1. The question raised by this appeal is whether the defendants being the proprietors of certain villages irrigated by the Parayankolathur tank can be made liable for the costs of repairs of that tank incurred by the Government. In as much as other villages held under Government are irrigated by the same tank, the Government were under an obligation to make the repairs and it is found as a fact and not disputed that the repairs were necessary for the preservation of the tank. There are no definite finding by the District Judge and the evidence is not clear as to the circumstances under which the repairs were undertaken by Government, But it seems clear from the defendants' own statement that they were aware that the repairs were being executed (See BB 1). The averment to that effect made in the plaint is not denied in the Written statement and it is not the defendants' case that they were themselves anxious to execute the repairs except in the capacity of contractors or that the act of the Government in undertaking the work was in any way wrongful or improper. The contention on the defendants' part is that the Government were bound to do the repairs at their own expense and not entitled to charge the Zemindars. A further point of minor importance is also taken, viz., that the District Judge has not made a fair apportionment of the cost of the work, having regard to the interests of the Government villages and the Zemindars' villages in the irrigation secured by the tank. On the part of the defendants, it was argued, that; as there was no contract between them and the Government and no joint liability such as could give rise to an action for contribution, the present action could not be maintained and the case of Leigh v. Dickesnn (XII Q. B. D, 194) was relied on. In that case the parties were tenants-in-common of a house and the claim made was in respect of money expended on substantial and proper repairs. In this view of the facts the present case may be distinguished ground of distinction is that in the present case the remedy of partition is not available. In his judgment, Pollock, B, expressly distinguished the case from those in which 'it has been held that, where an outlay is in the nature of salvage, all interested in the thing saved are bound to contribute'--XII Q. B. D, p. 196. But in the court of appeal where the judgment of Pollock, B., adverse to the claim was affirmed, the decision was put upon grounds which cover cases in which an outlay necessary for the preservation of the thing in which the parties are interested has been made. Indeed Cotton, L.J., starts by assuming ' that the house was in a, bad state of repair and that the repairs executed by the defendant were necessary.'--Leigh v. Dickeson, XV Q. B. D, p. 66. His decision amounts to this, that in the absence of a request and in the absence of a common obligation to repair, no action for contribution will lie at the suit of one tenant-in-common against another, and that was the judgment of the court of appeal. No reference is made by any of the Lords--Justices to the doctrine of Salvage. In a later case where the question related to a policy of life insurance and the claim was made in respect of a premium paid by the mortgagor, the court of appeal distinctly held that the doctrine of salvage as understood with reference to maritime cases had no application, and Bowen, L.J, states as the general principle that work and labour done or money expended by one man to preserve the property of another do not according to English Law create any obligation to repay the expenditure. 'In the course of the argument (p. 239) he observes that the law is laid down too widely in the notes to Lampleigh v. Brathwait, T. Sm. L. C., 151. It follows also from these decisions which after all only reaffirm what has been, said in earlier cases that the statement of law made by Chancellor Kent and cited in Leigh v. Dickeson, XII Q. B. D, p. 199, cannot be accepted as correct according to English authorities (See Kent's commentaries Vol. III, Section 370). As a general rule, a man cannot be made liable for services rendered under circumstances giving him no option of declining or accepting. In the present case it is clear that the facts do not bring it within either of the two exceptions above mentioned. There was no common obligation to repair the tank, the Zemindar and the Government are liable to their tenants respectively, and the tenants of the one could not, it is conceived, make the other responsible for mere neglect to maintain the tank. The exception which covers the case of joint-debtors, one of whom pays the whole debt cannot apply, and it is at least doubtful whether on any principle of contribution or indemnity the plaintiff could recover (See Leigh v. Dickeson, XV Q. B. D, p. 68, Bering v. Winchelsea, 2 B, & P. 270 Moule v. Garrett, L. R 7 Ex ch. 104 Again there was no request on the part of the Zemindars, and though it is possible, that if the facts were properly ascertained, a request might have been implied, the District Judge has not found that such implication ought to be made. According to the English authorities it would seem therefore that the action must fail. But the plaintiff's counsel relies on Section 70 of the Contract Act and invites us to hold that a rule of law, differing from that found in the English Cases has been there laid down. By that section three conditions are required to establish a right of action at the suit of a person who does anything for another. The thing must be done lawfully; it must be done by a person not intending to act gratuitously and the person for whom the act is done must enjoy the benefit of it. There can be little doubt that the statement of the law is derived from the notes to Lampleigh v. Brathwait and perhaps indirectly from the Roman Law (See Stokes introduction to the Contract Act). The learned author of Smiths' Leading cases when enumerating the instances in which the request necessary to constitute a cause of action in the case of an executed consideration may be implied gives as the second instance 'where the defendant has adopted and enjoyed the benefit of the consideration---(I Sm. L. C. 9 Ed., p. 160). That is the very statement of law which according to Bowen, L. J., is too wide. Nevertheless it is the law we have to apply and we ought not to be deterred from doing so, because the rule is not in harmony with English decisions (See Lord Herschell's observation [(1891) Ap. Ca. 130], or because the application of it may be difficult. Certainly there may be difficulties in applying a rule stated in such wide terms as is that expressed in Section 70. According to the section it is not essential that the act shall have been necessary in the sense that it has been done under circumstances of pressing ' emergency, or even that it shall have been an act necessary to be done at some time for the preservation of property. It may therefore be extended to cases into which no question of salvage enters. It is not limited to persons standing in particular relations to one another and except in the requirement that the Act shall be lawful, no condition is prescribed as to the circumstances under which it shall be done.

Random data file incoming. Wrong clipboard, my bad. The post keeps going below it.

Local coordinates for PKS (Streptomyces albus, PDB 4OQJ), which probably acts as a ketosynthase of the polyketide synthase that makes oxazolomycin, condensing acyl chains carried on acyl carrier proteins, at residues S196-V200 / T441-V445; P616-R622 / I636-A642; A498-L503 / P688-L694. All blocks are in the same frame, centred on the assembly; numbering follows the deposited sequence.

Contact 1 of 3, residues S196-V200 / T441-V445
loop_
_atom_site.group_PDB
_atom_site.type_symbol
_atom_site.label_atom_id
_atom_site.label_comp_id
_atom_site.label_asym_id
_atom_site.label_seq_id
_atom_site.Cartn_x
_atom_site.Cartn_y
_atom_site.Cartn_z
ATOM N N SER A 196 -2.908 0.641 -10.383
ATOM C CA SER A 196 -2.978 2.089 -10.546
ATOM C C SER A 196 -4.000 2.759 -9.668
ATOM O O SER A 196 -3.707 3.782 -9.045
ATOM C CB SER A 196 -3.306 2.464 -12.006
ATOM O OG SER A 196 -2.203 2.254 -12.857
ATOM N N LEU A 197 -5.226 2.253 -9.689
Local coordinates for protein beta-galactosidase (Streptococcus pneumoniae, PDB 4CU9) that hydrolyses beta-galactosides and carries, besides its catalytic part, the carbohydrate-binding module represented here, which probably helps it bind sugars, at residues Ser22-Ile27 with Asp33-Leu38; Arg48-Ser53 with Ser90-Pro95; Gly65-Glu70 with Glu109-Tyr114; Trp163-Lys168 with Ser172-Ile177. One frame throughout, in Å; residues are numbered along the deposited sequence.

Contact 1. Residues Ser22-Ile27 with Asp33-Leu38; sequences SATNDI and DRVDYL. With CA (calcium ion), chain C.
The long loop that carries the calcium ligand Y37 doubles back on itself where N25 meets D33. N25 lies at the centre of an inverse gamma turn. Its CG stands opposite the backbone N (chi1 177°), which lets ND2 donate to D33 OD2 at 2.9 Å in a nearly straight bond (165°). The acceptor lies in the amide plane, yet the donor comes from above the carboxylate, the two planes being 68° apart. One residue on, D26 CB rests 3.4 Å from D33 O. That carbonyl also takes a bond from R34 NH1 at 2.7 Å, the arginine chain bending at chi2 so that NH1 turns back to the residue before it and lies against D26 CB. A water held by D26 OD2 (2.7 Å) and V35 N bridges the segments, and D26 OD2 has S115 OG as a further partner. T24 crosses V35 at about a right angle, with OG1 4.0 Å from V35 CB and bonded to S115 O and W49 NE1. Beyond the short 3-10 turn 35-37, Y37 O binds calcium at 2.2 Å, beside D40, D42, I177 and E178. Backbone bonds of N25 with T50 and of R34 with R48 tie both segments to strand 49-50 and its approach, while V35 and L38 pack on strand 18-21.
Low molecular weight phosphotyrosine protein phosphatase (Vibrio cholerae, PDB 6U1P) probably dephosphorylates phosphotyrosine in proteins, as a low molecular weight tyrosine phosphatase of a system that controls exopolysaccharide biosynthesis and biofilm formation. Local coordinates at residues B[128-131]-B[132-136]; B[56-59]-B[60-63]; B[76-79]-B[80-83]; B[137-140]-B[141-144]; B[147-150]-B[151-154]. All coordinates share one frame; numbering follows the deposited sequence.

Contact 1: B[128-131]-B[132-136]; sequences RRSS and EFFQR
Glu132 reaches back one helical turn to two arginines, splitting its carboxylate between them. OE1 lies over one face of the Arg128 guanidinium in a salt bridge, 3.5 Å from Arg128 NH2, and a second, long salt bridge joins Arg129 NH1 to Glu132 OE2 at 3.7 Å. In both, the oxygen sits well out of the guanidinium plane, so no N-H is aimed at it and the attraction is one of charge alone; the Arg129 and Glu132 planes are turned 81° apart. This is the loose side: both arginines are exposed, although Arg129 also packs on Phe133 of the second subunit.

2. In the present instance the relations of the parties are peculiar. Formerly, as it appears, all the eleven villages irrigated by the tank were Zemindary, seven of them have been severed from the Zemindary and became ordinary ryotwary villages. As a consequence of the severance the duty to maintain the tank has, so far as concerns these latter villages, devolved on Government. As has already been observed, the remedy which is open to tenants-in-common who cannot agree about the enjoyment of property is not available to persons situated as are the parties in the present case. In their relation to the tank their position may be compared to that of the owners of two houses supported by a party wall in respect of which if partition is legally possible, it is at any rate in fact impracticable, See Watson v. Gray, XIV Ch., D, 192--Bell's commentaries Section 1085.